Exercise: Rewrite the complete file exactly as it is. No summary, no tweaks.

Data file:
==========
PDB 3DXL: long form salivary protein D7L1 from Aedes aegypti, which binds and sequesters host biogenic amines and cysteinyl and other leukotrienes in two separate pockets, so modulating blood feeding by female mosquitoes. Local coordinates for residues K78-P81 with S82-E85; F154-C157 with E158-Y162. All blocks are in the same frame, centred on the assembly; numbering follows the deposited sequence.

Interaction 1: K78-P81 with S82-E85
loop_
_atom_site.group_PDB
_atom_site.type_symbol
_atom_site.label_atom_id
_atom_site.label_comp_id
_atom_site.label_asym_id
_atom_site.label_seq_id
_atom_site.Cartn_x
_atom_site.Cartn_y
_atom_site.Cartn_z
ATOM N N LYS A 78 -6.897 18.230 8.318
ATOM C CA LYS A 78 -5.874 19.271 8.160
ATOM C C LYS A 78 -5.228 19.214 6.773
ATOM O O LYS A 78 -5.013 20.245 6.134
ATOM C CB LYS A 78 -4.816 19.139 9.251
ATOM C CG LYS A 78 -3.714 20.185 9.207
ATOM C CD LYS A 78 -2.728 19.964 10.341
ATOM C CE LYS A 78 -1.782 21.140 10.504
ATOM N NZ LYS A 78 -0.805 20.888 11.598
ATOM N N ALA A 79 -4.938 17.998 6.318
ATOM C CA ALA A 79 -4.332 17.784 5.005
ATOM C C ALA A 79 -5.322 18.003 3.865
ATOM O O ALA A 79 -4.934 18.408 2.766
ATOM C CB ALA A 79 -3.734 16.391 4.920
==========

PDB 3DXL: long form salivary protein D7L1 from Aedes aegypti, which binds and sequesters host biogenic amines and cysteinyl and other leukotrienes in two separate pockets, so modulating blood feeding by female mosquitoes. Local coordinates for residues K78-P81 with S82-E85; F154-C157 with E158-Y162. All blocks are in the same frame, centred on the assembly; numbering follows the deposited sequence.

Interaction 1: K78-P81 with S82-E85
loop_
_atom_site.group_PDB
_atom_site.type_symbol
_atom_site.label_atom_id
_atom_site.label_comp_id
_atom_site.label_asym_id
_atom_site.label_seq_id
_atom_site.Cartn_x
_atom_site.Cartn_y
_atom_site.Cartn_z
ATOM N N LYS A 78 -6.897 18.230 8.318
ATOM C CA LYS A 78 -5.874 19.271 8.160
ATOM C C LYS A 78 -5.228 19.214 6.773
ATOM O O LYS A 78 -5.013 20.245 6.134
ATOM C CB LYS A 78 -4.816 19.139 9.251
ATOM C CG LYS A 78 -3.714 20.185 9.207
ATOM C CD LYS A 78 -2.728 19.964 10.341
ATOM C CE LYS A 78 -1.782 21.140 10.504
ATOM N NZ LYS A 78 -0.805 20.888 11.598
ATOM N N ALA A 79 -4.938 17.998 6.318
ATOM C CA ALA A 79 -4.332 17.784 5.005
ATOM C C ALA A 79 -5.322 18.003 3.865
ATOM O O ALA A 79 -4.934 18.408 2.766
ATOM C CB ALA A 79 -3.734 16.391 4.920